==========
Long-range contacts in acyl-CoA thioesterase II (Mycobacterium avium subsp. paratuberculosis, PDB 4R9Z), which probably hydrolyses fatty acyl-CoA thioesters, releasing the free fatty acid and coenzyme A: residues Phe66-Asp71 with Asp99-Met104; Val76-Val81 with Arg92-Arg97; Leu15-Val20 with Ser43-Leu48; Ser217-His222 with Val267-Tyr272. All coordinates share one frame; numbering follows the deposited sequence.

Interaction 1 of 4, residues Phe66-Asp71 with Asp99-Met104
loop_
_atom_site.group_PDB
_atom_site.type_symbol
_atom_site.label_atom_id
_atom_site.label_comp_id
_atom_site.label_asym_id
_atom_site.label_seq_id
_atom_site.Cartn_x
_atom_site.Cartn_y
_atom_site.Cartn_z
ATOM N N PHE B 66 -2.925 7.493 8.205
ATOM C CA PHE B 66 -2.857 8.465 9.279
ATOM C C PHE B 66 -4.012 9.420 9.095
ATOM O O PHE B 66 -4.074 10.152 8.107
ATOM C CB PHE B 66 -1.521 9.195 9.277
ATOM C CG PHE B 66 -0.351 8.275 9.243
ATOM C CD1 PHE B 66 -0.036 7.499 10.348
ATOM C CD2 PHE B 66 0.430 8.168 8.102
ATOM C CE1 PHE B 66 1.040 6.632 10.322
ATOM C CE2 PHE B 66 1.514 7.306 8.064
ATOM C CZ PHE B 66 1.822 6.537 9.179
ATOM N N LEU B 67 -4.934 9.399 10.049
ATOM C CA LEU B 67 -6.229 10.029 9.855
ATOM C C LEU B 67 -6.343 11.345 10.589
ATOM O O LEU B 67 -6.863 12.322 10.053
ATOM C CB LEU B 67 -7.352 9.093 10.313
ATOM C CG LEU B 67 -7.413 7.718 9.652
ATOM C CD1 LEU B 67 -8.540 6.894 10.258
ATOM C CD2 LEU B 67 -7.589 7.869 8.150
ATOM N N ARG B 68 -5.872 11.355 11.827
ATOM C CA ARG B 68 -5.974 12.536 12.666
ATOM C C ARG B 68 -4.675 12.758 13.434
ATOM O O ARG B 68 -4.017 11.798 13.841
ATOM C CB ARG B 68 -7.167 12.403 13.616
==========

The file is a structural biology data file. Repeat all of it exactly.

Long-range contacts in acyl-CoA thioesterase II (Mycobacterium avium subsp. paratuberculosis, PDB 4R9Z), which probably hydrolyses fatty acyl-CoA thioesters, releasing the free fatty acid and coenzyme A: residues Phe66-Asp71 with Asp99-Met104; Val76-Val81 with Arg92-Arg97; Leu15-Val20 with Ser43-Leu48; Ser217-His222 with Val267-Tyr272. All coordinates share one frame; numbering follows the deposited sequence.

Interaction 1 of 4, residues Phe66-Asp71 with Asp99-Met104
loop_
_atom_site.group_PDB
_atom_site.type_symbol
_atom_site.label_atom_id
_atom_site.label_comp_id
_atom_site.label_asym_id
_atom_site.label_seq_id
_atom_site.Cartn_x
_atom_site.Cartn_y
_atom_site.Cartn_z
ATOM N N PHE B 66 -2.925 7.493 8.205
ATOM C CA PHE B 66 -2.857 8.465 9.279
ATOM C C PHE B 66 -4.012 9.420 9.095
ATOM O O PHE B 66 -4.074 10.152 8.107
ATOM C CB PHE B 66 -1.521 9.195 9.277
ATOM C CG PHE B 66 -0.351 8.275 9.243
ATOM C CD1 PHE B 66 -0.036 7.499 10.348
ATOM C CD2 PHE B 66 0.430 8.168 8.102
ATOM C CE1 PHE B 66 1.040 6.632 10.322
ATOM C CE2 PHE B 66 1.514 7.306 8.064
ATOM C CZ PHE B 66 1.822 6.537 9.179
ATOM N N LEU B 67 -4.934 9.399 10.049
ATOM C CA LEU B 67 -6.229 10.029 9.855
ATOM C C LEU B 67 -6.343 11.345 10.589
ATOM O O LEU B 67 -6.863 12.322 10.053
ATOM C CB LEU B 67 -7.352 9.093 10.313
ATOM C CG LEU B 67 -7.413 7.718 9.652
ATOM C CD1 LEU B 67 -8.540 6.894 10.258
ATOM C CD2 LEU B 67 -7.589 7.869 8.150
ATOM N N ARG B 68 -5.872 11.355 11.827
ATOM C CA ARG B 68 -5.974 12.536 12.666
ATOM C C ARG B 68 -4.675 12.758 13.434
ATOM O O ARG B 68 -4.017 11.798 13.841
ATOM C CB ARG B 68 -7.167 12.403 13.616